Funny, you would think that the amnio results would have brought me to a calmer place. But it didn’t. I lost it over the next 4 weeks. Completely and utterly lost it. I was trapped. I had just been given news that my baby was not right, yet there were really no answers. No definitives. No reasons why. No plans of action. Nothing. I was stuck within the absence of certainty.
In my head. No way out. Call it depression. I think it may have been worse than that. There were episodes. Full 48 hour episodes of crying uncontrollably and completely checking out. Closing myself in the guest bedroom. Staring off at the wall. I was being overtaken by something I didn’t understand. I couldn’t find my footing. I didn’t know how I would be able to survive 5 months of waiting in the unknown. It seemed unbearable.
Then there was the frustration of being pacified. Family and friends, in their loving attempts to make me feel better, were simply not listening. When I would try to explain what was wrong with Benjamin, I would immediately be interrupted with “Everything will be fine”, “All babies look different”, “A small chin? Maybe he just has small features”. I was screaming, but nobody was hearing me. Even my husband, who I know only had the best intentions would just tell me to relax and that it was probably no big deal. No big deal? Was anybody seeing what I saw? Was anybody reading the research I had found? Why was nobody listening?????
My only refuge was work. For whatever reason, my co-workers let me talk and rediscover remnants of normalcy. Maybe it was because these were the people that I spent most of my time with. Maybe it was because so many of them were mothers and could relate. Not sure why, but they gave me my voice. Through my days at work, there were opportunities where I could say all of this out loud. I could make all of it real. Tell them what was wrong. Tell them I was worried. And they heard me.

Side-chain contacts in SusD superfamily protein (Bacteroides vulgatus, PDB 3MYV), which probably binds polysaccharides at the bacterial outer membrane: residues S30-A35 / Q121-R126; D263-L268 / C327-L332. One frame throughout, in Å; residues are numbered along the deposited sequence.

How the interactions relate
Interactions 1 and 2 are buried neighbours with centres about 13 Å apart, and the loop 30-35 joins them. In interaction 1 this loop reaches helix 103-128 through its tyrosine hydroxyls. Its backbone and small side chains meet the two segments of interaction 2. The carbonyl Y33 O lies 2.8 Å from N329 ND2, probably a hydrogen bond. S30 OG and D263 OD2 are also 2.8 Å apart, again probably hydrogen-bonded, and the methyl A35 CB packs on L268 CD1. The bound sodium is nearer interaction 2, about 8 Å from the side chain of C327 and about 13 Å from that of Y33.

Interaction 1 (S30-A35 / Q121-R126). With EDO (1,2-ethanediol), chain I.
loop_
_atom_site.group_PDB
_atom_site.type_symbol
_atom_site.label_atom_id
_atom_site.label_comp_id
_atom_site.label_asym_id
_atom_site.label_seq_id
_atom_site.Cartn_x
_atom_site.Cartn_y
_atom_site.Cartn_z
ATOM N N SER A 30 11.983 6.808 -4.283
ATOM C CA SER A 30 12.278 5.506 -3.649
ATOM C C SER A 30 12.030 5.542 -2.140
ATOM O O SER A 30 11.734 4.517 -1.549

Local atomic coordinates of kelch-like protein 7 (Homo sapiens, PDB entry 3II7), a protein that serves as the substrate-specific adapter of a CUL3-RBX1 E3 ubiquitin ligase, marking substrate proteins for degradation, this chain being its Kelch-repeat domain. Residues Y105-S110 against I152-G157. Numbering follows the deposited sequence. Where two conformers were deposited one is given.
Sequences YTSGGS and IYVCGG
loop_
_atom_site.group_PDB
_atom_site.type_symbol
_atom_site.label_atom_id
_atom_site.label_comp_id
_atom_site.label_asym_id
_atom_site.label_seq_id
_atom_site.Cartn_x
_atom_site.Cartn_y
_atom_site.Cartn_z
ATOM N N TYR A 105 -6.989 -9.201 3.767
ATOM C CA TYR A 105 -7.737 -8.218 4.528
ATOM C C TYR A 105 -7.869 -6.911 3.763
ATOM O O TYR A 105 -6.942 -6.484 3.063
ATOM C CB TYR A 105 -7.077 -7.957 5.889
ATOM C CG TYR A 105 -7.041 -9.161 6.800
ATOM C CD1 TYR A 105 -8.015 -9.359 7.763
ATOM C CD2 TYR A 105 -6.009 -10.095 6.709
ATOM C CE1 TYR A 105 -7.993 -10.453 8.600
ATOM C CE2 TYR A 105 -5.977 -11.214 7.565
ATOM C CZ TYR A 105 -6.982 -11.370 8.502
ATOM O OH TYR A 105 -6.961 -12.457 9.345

Slowly, I was finding some traction. There were even some good days mixed in with the bad.
Then Christmas. Another holiday. I told Jon several times that I didn’t want to go. I just wanted to stay at home with him. Put my head under the covers and wait for the Monday after Christmas-that would be our next appointment with the specialist. I just desperately needed to see Benjamin again on that ultrasound. That was all I could think about. But, we went. We went to my in-laws and to my parent’s house. And the most amazing thing happened…there was relief. Relief from the agony I had experienced for the past 6 weeks. Christmas was glorious and fun. It was filled with serenity and peace. I laughed, I smiled, I enjoyed family….I realized how lucky I actually was and how much I had to be grateful for. It was Ben’s first Christmas with us and I wanted him to feel happiness through me.
So there it was. The crack in the door. The first glimpse of light. Something that could lead me out.
I would embrace the struggle and the uncertainty. I would fight for my son and my family.